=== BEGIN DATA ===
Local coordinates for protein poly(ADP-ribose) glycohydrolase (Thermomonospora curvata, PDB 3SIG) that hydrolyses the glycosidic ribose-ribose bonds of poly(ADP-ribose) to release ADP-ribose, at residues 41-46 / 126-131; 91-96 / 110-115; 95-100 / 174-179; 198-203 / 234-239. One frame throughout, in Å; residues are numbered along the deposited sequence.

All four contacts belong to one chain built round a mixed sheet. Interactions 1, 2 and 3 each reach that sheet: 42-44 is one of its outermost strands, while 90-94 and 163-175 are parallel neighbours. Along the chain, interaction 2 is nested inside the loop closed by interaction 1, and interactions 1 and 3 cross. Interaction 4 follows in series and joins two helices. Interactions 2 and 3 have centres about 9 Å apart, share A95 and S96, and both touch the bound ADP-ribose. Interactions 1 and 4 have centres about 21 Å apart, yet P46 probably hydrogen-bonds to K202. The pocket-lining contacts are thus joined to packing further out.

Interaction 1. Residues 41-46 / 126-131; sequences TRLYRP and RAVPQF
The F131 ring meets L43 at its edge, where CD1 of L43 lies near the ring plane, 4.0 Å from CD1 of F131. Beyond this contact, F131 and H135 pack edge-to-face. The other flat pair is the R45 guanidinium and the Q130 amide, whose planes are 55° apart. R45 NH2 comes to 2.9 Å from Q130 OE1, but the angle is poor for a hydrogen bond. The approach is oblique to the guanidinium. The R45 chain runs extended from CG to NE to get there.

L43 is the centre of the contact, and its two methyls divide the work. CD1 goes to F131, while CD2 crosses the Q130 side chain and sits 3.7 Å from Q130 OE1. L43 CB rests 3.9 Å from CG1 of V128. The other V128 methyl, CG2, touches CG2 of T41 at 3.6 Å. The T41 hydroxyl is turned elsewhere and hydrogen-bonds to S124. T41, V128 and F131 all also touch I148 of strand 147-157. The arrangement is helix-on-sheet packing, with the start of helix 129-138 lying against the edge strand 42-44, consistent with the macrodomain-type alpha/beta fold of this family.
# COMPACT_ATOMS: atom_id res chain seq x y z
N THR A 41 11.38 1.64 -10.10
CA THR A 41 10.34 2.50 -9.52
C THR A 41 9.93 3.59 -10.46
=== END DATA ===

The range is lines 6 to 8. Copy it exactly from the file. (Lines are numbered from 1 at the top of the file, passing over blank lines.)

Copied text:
# COMPACT_ATOMS: atom_id res chain seq x y z
N THR A 41 11.38 1.64 -10.10
CA THR A 41 10.34 2.50 -9.52